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Sound: Nodal Points

  1. Aug 12, 2006 #1
    Hello everybody, my apologies if this is a stupid question.

    Under the sound (specifically vibrations and waves) unit in my textbook, it briefly mentions nodes. However, it merely describes it as a "centre point [that] always stays at the equilibrium and never vibrates."

    My question is: what is the significance of mentioning these nodal points? (Please don't take this the wrong way, I'm all for extra tidbits of info, but I'm curious as to why the textbook bothers to mention this phenomena.)

    Thanks for all your help!
  2. jcsd
  3. Aug 12, 2006 #2


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    If you are thinking of a string vibrating, the nodal points are the points where there is no deflection in the string. There will be a different number of nodes depending on what mode (with an M) the string is vibrating. The applications of nodes spreads to many aspects in vibration. So, in a string, would it do you much good to have to put your finger on a fret board in an attemot to get a specific tone from the string, only to find the spot where your finger goes is on a node?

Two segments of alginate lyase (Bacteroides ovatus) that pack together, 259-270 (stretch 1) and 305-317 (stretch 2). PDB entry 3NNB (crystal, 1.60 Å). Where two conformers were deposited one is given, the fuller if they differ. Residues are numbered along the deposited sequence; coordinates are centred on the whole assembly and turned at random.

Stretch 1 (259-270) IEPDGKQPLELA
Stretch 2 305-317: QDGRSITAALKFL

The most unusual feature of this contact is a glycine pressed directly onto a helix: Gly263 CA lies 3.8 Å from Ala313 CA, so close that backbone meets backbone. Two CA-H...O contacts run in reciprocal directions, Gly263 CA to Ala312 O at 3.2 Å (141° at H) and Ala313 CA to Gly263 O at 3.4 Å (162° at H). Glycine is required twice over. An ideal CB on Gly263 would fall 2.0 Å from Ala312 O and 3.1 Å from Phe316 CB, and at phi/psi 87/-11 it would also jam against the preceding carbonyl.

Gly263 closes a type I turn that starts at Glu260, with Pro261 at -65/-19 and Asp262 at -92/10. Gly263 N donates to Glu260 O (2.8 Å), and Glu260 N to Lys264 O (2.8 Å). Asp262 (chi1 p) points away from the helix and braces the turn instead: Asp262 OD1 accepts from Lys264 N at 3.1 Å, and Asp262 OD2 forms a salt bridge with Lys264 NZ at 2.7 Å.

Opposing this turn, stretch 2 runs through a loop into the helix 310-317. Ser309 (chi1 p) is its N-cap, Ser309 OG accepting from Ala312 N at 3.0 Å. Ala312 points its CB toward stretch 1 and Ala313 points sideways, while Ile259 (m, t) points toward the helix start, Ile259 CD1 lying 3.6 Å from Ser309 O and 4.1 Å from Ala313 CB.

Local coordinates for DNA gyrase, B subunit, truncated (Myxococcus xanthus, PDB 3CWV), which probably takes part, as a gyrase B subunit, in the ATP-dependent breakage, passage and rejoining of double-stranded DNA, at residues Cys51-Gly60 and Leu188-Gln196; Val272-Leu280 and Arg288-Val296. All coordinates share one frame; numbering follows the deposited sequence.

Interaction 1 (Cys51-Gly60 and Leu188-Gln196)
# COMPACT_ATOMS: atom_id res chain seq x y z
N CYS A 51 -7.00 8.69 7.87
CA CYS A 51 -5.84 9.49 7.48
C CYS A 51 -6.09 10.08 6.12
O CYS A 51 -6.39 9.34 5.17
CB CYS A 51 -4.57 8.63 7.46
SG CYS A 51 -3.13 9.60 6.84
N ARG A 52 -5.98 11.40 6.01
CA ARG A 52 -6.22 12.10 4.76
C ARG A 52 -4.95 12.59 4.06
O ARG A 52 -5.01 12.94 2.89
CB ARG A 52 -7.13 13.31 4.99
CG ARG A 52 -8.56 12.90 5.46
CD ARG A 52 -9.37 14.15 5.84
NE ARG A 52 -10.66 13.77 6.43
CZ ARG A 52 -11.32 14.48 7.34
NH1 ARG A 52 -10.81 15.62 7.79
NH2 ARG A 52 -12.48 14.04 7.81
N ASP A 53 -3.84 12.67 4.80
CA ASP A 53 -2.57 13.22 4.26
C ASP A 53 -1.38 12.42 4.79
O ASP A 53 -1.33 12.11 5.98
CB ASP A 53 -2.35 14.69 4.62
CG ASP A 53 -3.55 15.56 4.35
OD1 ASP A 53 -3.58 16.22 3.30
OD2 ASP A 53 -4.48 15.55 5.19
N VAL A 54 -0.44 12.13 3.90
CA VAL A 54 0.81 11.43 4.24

4. Aug 16, 2006 #3


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    A vibrating string can support several standing waves - the fundamental, first harmonic, second harmonic (overtones). The amount of nodes will increase as these wave forms are generated. Nodes also appear at the endpoints of the string. In spite of this it can still vibrate!
  5. Aug 17, 2006 #4


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    Gold Member

    The nodal points are also an easy way to measure the frequency (if you dont have a stroboscope) , you just count the number of nodes, measure the length of the string and it's tension and you have all the information needed to calculate frequency.
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